Growth Mode: Navigating the Choppy Waters

By: Karl R. LaPan, President & CEO, Northeast Indiana Innovation Center

Special Edition: This article was written by me for the Greater Ft. Wayne Business Weekly’s 2016 Small Business Survival Guide and is reprinted in my CEO blog.

As a business owner, you must find the sweet spots for funding, facilities, cash flow, pricing, labor workforce, etc. That last — labor workforce — can make or break a business venture. It’s your job to make sure you have the right people — and the right number of people — to keep your operation as efficient and sustainable as possible — especially during the venture’s formative development years.

Nearly 80% of all U.S. small business establishments employ no one other than the owner, so-called “solo-preneurs”. Going beyond the owner/founder — growth mode — is a big deal. Now let’s say your business is in growth mode, and you feel it might be time to hire additional staff to properly execute on your potential customer and market opportunities. How can you really be sure the time is right to bring in additional staff, hire independent contractors, or partner with other companies to fill in the gaps and get to the next level?

Remember growth isn’t always a good thing.

Later this year, new overtime rules go into effect and they may change whether you want to hire in-house, or work with a more flexible workforce of freelancers and independent contractors. Additionally, in-house-employee-related benefits (health care, retirement, and taxation) can take a big bite out of the budget. Consider these tell-tale signs:

  1. The sales of your “core” products or services have been increasing over time, and you identify the sales performance improvements as a positive trend — not a short-term blip. Be sure to know the difference between purchase orders and expressions of interest. You can’t go to the bank and deposit expressions of interest.
  2. You’ve done the research and you see a clear opportunity for growth and expansion in your niche or related industries. Bases on that, you decide that now’s the time to get in on the ground floor. But current employees aren’t available to take on additional responsibilities, or you don’t have employees at all (you’re part of the 80% we were talking about earlier). If you are unsure the growth is sustainable, outsource until you see strong evidence of the demand you expected.
  3. Your employee’s existing job skills and knowledge meet the company’s current level of productivity. But in order to expand, you’ll need to acquire staff with new and different set of skills and knowledge. You might consider WorkOne’s worker training programs, local recruiters, staffing companies, or university internship programs as potential resources for qualified people.
  4. Revenue is at or above target and all signs point to a continued trend and the revenue is converting to cash giving you the self-funding you need to make strategic investments including hiring permanent team members.

While there are no hard and fast rules, if the market potential is opportunistic or short-term in nature, you may consider outsourcing either to independent contractors or a third party. If there is strong evidence of proven market demand that materializes over time, it just might be time to add an employee. However, if you decide to take the plunge and hire/outsource the talent, you need to decide what you’ll do get the most out of your investment. Here are some tips that will help make the plunge more successful:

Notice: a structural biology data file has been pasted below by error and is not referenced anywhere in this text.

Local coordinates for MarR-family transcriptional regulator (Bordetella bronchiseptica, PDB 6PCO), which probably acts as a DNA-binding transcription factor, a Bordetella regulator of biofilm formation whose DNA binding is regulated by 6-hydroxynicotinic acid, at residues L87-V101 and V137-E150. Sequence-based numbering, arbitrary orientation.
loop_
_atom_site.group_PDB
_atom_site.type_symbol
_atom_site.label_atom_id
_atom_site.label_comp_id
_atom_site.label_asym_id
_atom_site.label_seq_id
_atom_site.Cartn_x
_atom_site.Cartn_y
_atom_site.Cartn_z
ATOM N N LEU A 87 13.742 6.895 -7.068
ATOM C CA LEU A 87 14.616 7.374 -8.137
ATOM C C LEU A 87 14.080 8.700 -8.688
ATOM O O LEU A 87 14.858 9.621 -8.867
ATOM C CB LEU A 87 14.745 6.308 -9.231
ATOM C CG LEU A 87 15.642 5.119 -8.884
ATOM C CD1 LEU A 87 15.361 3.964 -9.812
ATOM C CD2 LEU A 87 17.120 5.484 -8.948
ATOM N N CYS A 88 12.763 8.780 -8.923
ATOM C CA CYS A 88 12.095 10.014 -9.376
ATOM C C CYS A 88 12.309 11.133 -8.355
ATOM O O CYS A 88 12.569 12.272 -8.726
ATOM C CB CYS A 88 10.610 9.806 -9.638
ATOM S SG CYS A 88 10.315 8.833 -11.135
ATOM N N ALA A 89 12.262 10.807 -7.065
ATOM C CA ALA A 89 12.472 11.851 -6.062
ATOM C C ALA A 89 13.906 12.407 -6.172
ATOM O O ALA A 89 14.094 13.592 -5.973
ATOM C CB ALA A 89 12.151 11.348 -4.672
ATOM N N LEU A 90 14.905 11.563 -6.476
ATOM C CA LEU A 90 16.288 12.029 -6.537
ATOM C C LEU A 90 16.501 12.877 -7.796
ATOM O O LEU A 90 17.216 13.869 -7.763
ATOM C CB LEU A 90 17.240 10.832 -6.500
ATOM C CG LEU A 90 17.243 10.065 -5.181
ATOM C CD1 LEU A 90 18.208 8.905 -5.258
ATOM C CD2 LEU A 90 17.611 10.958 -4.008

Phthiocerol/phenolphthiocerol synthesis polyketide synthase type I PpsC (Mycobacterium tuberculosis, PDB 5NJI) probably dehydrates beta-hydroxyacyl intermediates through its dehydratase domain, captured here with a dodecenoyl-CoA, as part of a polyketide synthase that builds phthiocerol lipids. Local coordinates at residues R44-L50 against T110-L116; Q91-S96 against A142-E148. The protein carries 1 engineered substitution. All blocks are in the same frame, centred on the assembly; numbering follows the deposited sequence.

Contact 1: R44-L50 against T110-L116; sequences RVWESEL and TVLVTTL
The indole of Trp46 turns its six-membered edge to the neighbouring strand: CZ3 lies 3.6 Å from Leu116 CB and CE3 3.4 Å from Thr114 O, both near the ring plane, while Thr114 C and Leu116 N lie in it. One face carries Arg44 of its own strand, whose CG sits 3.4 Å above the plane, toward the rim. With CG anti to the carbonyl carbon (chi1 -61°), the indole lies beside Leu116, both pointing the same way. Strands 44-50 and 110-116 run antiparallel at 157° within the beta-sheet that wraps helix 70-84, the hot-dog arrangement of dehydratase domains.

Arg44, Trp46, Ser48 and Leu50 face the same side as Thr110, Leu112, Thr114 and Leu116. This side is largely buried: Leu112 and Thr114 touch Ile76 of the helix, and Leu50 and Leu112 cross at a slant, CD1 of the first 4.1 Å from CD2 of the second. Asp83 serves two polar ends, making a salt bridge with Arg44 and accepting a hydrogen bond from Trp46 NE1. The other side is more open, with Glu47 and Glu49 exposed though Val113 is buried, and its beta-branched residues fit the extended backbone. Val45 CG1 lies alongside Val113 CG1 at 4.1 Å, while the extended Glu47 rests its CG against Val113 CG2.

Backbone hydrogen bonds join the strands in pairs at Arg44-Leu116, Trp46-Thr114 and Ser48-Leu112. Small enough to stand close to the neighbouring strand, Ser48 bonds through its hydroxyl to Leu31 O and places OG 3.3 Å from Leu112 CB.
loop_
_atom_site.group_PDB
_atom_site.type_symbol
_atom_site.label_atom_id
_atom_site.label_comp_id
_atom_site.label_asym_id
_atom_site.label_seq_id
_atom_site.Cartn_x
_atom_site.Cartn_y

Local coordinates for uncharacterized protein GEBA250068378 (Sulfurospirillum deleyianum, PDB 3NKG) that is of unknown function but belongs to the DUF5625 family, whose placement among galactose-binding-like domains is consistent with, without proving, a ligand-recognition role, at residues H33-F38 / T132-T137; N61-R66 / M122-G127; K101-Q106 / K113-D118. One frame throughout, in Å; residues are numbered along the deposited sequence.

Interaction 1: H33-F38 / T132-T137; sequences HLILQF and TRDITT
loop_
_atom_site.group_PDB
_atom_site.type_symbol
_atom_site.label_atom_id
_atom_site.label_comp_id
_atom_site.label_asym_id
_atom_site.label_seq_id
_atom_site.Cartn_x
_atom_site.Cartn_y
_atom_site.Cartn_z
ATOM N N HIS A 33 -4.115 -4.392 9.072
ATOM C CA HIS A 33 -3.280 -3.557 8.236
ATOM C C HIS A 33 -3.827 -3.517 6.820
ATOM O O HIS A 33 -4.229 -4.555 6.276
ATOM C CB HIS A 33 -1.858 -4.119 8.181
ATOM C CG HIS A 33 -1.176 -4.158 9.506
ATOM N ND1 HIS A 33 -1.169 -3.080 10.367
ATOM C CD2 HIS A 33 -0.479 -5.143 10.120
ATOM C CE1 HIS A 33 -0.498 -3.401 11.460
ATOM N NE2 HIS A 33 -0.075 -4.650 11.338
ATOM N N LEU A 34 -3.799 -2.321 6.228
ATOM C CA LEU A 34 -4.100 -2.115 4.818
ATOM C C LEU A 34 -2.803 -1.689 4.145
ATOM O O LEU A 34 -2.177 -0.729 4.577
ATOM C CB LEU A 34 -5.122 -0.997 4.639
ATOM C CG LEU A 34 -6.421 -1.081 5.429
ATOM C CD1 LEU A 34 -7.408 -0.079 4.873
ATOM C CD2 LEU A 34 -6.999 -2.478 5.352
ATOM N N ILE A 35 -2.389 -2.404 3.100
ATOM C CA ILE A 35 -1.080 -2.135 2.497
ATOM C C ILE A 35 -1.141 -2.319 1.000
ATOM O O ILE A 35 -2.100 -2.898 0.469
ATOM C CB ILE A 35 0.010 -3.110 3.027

• Set “tangible” milestones. Set some measurable performance milestones for determining what money you will invest, when you will invest it, and what you want to see in sales to continue to invest. Set triggers for when to pull the plug if the money is chasing a premature market opportunity.
  • Identify skill gaps. Do some company visioning to see what you think you will need in job positions and competencies to meet future demands for your company’s products and services? Identify skill gaps and target training and development to address organizational deficiencies.
  • Be coachable. Seek growth coaching assistance from knowledgeable experts who can help you avoid potential pitfalls from potential over-optimism in your orders and sales forecasts. The coaches at the NIIC offer side-by-side coaching to help focus your efforts and results.
  • Recruit and select talent. Always be in continuous talent recruitment and selection mode. The best organizations are constantly looking to expand and upgrade their employee talent pipeline. “Right fit” talent is hard to come by so always have your “antenna up” for potential new hires.
  • Gain mentoring insights. Select seasoned and smart individuals who can offer insider advice on the day-to-day company culture and business building efforts. Note: mentors should be well-respected individuals who have expertise and insights in the business development opportunities and challenges you are facing in growing your business. Their role is to give you unfiltered feedback and express their honest and candid opinions.

As we observed earlier, poorly managed growth is not a good thing. There are many classic examples of “growing broke:” – this includes companies that were on an accelerated path to profitability who derailed because they didn’t have an early warning radar system to self-correct before they imploded. By being attentive to the tips above, your company may be able to navigate the choppy waters of growth and be profitable at the same time! Remember, your resources often lag your opportunities, and your businesses success might just depend on it.


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